TRANSLATED WITH NOTES AND COMMENTARY BY André Goddu
Ludwik Antoni Birkenmajer's Nicolaus Copernicus (Cracow, 1900) represents a pio-neering effort to explain Copernicus's major achievement in astronomy based on documents and sources, many of them Birkenmajer's own discoveries. It was arguably the most original study of Copernicus's astronomy from the 19th century in that Birkenmajer realized that Copernicus's objections to Ptolemaic astronomy applied not just to the so-called equant model but also to eccentrics and to the failure of geocentrists to achieve consensus on the ordering of the planetary spheres. In addition, Birkenmajer contributed to the reconstruction of Copernicus's astronomical calendar, record of observations, and calculations that went into both Commentariolus (ca. 1510) and De revolutionibus (1543).
Written and published in Polish, it was almost completely ignored outside Poland until 1976 when Jerzy Dobrzycki and Owen Gingerich commissioned and supervised a selective translation into English. Thanks to their efforts, André Goddu was inspired to try his hand at a complete translation, contributing also an introduction, commentary, and afterword that together attempt to clarify, correct where needed, and amplify Birkenmajer's and Copernicus's major achievements.
Ludwik Antoni Birkenmajer was the descendant of a German conscript into the Napoleonic army, who was injured during the Russian campaign, treated in a hospital in eastern Poland, and remained there. Ludwik was born in the small town of Lipsko in 1855, and attended a classical gymnasium in Lviv, where he was trained in mathematics and in Greek and Latin. He studied mathematics and physics at the universities in Lviv and Vienna. With such a training he was almost uniquely prepared to examine Copernicus's major works in their humanistic, philological, and mathematical dimensions.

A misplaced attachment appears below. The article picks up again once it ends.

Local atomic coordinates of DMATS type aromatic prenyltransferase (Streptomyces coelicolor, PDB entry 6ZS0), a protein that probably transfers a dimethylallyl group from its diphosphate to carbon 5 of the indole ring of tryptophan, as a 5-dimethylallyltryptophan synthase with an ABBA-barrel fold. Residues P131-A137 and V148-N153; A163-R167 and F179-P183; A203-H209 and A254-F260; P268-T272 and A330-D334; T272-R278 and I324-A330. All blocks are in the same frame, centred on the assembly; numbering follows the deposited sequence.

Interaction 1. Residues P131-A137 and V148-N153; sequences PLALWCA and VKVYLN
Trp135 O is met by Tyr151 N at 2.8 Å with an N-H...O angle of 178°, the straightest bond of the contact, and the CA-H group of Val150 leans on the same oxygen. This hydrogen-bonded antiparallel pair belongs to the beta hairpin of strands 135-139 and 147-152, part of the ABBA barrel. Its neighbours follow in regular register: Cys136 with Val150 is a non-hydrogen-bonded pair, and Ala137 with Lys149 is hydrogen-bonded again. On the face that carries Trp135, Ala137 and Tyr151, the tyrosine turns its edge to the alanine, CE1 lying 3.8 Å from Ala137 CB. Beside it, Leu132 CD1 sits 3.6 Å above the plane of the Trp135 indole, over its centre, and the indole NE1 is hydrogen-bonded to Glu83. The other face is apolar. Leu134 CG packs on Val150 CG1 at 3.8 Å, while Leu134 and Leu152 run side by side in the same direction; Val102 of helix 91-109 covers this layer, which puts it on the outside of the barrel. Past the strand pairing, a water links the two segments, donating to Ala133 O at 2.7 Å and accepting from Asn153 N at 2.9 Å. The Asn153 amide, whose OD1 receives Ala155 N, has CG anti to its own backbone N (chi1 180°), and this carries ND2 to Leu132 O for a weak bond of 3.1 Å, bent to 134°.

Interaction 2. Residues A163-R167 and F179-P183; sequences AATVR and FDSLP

He secured a teaching position at an agricultural school near Cracow. He met Franciszek Karliński, director of the Astronomical Observatory of the Jagiellonian University, married his daughter, and while working on other scientific projects, developed an interest in late medieval and Copernican astronomy. Scandalized by the approaches developed by other, particularly German, scholars, who either completely neglected to explain the origin of Copernicus's theory, or misunderstood and misinterpreted it, he decided to undertake a thorough re-examination of Copernicus's achievement.
By 1890 Birkenmajer began to lay the groundwork for a scientific biography of Copernicus and the new edition of De revolutionibus. In 1896 in celebration of the 500th anniversary of the founding of the Jagiellonian University, the Academy of Arts in Cracow proposed a new edition of Copernicus's complete works and a biography of Copernicus. Birkenmajer was charged with the execution of a major part of the project. As it turned out, the task was more enormous than even Birkenmajer had foreseen, and instead of completing the biography continued for the remainder of his life until his death in 1929 to gather and publish more materials.
André Goddu received his Ph.D. from University of California, Los Angeles in 1979. From the start, even in his study of William of Ockham's physics, he had an eye on the background of the scientific revolution and its relation to medieval science and philosophy. By 1991 his research had almost completely turned to Copernicus, especially to illuminate his sources and the origin of the heliocentric theory. He took up the project of translating Birkenmajer's major work in 2014, and with encouragement from Jarosław Włodarczyk, and with his assistance and that of his colleagues from the Polish Academy of Sciences, completed it in 2020. He is the author of Copernicus and the Aristotelian Tradition: Education, Reading, and Philosophy in Copernicus's Path to Heliocentrism (Leiden–Boston, 2010).